i"i~'H d I iia at (P tild l
)ut at the latter institution the mili
a %r system ilas the backing of the
tudents. whereas at Clemson it is
dither understood nor- liked. Even
f t3he regular literary college system,
r the honor s ystem. is installed at
lemson. there will have to be less of
uterference by t.he trustees witlh the
aculty's inaiagement of questions
ouching uponli discipline.
Trouble at Clemson.
The foliowiig froin ehe Anderson
)aily Mail. a Iper published very
'lose to the colle-e is further conl
-imialtion if lhe necessity that some
liinz should be done:
From the facts before us we are in
lined to believe that the members of
lie graduating class and the manaige
ient of Clemson Cullege were more
esponsible for t'he commandant trou
ile than was Commandant Clay. In
hort, we sympathize with Captain
'lay, and the war department, in our
pinion, would be doing the proper
hing in making the colleze suffer for
he action of those cadets.
-The wnole truth of the matter is
his. The cadets nt Clemson College
ave, since the institution was found
d. considered themselves as being so
lighty that they were not subject to
lie orders of their betters-the offi
ers in charge. Trouble has existed at
'lemson between the cadets and mem
ers of the faculty for lo! these many
-ears and if the college- is going to
aake any t1ing more than a pretense
t being a military school, all of this
oolishness on the part of the cadets
iust be put an end -to.
Possibly this writer is in possession
f more facts connected with the es
apade and the conditions now exist
ag than any other newspaper man.
Ie has spent some time at the college
nd has talked with the trustees,
rofessors -and some of the cadets.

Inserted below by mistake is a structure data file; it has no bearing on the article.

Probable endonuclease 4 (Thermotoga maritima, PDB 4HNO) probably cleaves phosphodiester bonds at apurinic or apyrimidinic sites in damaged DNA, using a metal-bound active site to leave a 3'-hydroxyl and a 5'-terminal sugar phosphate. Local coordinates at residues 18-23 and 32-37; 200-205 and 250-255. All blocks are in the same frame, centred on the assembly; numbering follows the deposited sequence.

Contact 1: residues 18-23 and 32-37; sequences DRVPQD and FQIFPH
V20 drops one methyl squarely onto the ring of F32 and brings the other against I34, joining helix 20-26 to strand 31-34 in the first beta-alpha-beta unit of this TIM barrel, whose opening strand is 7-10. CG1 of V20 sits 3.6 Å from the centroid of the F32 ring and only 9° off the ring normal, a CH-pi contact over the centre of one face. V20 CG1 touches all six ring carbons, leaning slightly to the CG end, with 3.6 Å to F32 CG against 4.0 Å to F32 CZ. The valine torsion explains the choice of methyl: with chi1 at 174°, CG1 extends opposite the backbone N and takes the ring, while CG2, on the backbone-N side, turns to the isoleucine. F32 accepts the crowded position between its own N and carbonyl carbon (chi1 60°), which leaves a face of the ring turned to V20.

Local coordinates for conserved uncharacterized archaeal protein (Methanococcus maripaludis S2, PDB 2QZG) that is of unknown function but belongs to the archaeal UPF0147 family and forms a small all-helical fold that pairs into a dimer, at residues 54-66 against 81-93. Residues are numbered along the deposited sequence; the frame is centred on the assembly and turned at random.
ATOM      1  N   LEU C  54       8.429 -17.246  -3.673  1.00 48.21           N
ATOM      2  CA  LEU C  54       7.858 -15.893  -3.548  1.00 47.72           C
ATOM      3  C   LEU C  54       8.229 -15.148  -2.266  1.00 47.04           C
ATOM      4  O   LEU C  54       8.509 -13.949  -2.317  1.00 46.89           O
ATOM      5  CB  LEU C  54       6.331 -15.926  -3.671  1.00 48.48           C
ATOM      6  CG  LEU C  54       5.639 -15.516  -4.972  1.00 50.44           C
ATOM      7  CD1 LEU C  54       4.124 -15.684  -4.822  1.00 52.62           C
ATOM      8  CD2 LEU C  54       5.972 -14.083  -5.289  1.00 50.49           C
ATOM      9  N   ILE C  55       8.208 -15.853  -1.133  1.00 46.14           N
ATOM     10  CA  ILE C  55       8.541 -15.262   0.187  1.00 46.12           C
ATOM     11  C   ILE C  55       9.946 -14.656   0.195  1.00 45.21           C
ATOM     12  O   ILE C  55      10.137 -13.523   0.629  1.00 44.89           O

nd while he regrets to say it, there
-ertainlv must be some changes ef
'ected at the college. That is, provided
he college is to be one of the high
oned institutions of learning of this
The escapade at the college on the
ight. prior to the final commence
ient exercise was really disgraceful.
he idea of a numrrber of young men
f the state of South Carolina, who
re completing their courses at col
ege. having a "sihirt -tail'' parade and
reatin~ .their superior officer iii. sueci
way as they treated Captain Clay.
his officer heard a.ll of the disturb
nekes on this night and went to re
nostrate with the young men of the
raduating class. These voting men
aughed in -his face when.. he comi
anded them to keep Qrder and to
ease from thleir outrageous rowdy
s. Furt.hermore, it is an admitted
aet that one mnembor of this gradu.at
n z ks' r.u.heii or knoeked tile coin
and(ant out of his path. Was5 this
ec,min; to -the young men of South
arolina? Does this young man feel
roud of his aet? Does lhe think that
e 1s receiving the app)roval of all
vd citizens of this great state of
No. there is somerhinlg wrong at
lemson ctllege. There is a remedy
or' this w-ronz doing and thle warde
artmtent is 2'oin12 to find it. It all
1erely means that no army officer
ill echerish tile detail .to Clemson Col
e 1y the war department. Furthler
iore. it is doubtful if 'tile war de
a.rtnent will ag2ainl take it on itself
asubjee.t anly -of its officers to such
:c..m?'t at the hands of the ea
ets as was given Captiain Clay.
To sum the enltire affair in a few
crds, we believe that the war de
artment would be doing 'the proper
hing. as n punishment to the college
t l.arge, to refuse to send another
.rm officer to the college; to call in
hie g'overnmenit appropriations a.nd
c all in the accoutrements, etc. In
tier words, the war department
hould desert Clemson Co}'lege until
ha collea'e can maintain .honor and
-spect among its students.
Arrival and DepartuLre of Trains.
Schedules of passenger trains in
nd out of the Union Station, New
erry, S. C..
o. 15 for Greenville .. .. 8.56 a. m.
. 12 for Columbia .... 10 32 a. mn.
o. 19 for Greenvil-le .. .. 1.35 p. m.
o. 18 for Columbia .... 1.50 p. in.
o. 11 for Greenville . .. . 4.42 p. in.
To. 16 for Columbia . .. . 9.47 -p. mn.
C., N. & L. Trains.
70. 85 for Laurens . ... 5.19 a. mn.
7o. 22 for Columbia . ... 8.47 a. m.
7. 52 for Greenville ..12 46 p. in.
Co. 53 for Columbia . ... 3.10 p. in.
fo. 21 for Laurens . ... 7.25 p. in.
Co. 84 for Columbia . . .. 8.30 p. mn.
The foregoing sehedules are givenl
nl for information, are not guaran-~
eed and are subject to change wit:h
rul 15. 1907.
G. L. Robinson,
INTO OUR I